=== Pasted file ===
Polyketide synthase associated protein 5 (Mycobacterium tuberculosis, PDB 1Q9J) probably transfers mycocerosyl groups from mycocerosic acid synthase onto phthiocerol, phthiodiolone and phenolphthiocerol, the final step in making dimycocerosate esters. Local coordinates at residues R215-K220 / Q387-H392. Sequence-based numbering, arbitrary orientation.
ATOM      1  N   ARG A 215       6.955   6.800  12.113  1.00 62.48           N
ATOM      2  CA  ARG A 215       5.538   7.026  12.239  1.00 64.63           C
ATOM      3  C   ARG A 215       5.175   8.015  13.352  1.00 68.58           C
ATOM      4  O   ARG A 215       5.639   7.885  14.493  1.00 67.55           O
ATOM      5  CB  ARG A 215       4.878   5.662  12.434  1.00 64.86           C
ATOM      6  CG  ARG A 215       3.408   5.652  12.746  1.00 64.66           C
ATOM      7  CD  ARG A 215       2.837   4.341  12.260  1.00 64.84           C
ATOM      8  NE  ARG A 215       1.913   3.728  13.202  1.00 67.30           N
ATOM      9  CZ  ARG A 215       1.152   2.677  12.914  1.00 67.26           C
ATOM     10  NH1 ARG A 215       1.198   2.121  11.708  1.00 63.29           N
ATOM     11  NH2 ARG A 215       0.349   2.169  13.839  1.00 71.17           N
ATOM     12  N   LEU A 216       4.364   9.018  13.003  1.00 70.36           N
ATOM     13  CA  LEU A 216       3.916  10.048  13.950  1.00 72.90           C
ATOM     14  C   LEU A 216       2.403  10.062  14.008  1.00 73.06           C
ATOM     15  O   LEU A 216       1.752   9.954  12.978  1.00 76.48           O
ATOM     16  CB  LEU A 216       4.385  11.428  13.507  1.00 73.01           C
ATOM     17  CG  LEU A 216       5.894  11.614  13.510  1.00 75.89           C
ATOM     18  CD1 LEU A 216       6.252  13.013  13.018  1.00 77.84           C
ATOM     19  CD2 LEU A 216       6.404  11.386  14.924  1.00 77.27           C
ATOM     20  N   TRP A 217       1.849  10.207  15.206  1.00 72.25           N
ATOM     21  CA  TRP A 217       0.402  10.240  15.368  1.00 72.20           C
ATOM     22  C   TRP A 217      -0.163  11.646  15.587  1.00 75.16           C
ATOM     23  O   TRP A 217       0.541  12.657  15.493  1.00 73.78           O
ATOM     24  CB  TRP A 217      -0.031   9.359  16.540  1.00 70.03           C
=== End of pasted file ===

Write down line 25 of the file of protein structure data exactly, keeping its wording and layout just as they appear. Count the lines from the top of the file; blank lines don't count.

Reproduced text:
ATOM     24  CB  TRP A 217      -0.031   9.359  16.540  1.00 70.03           C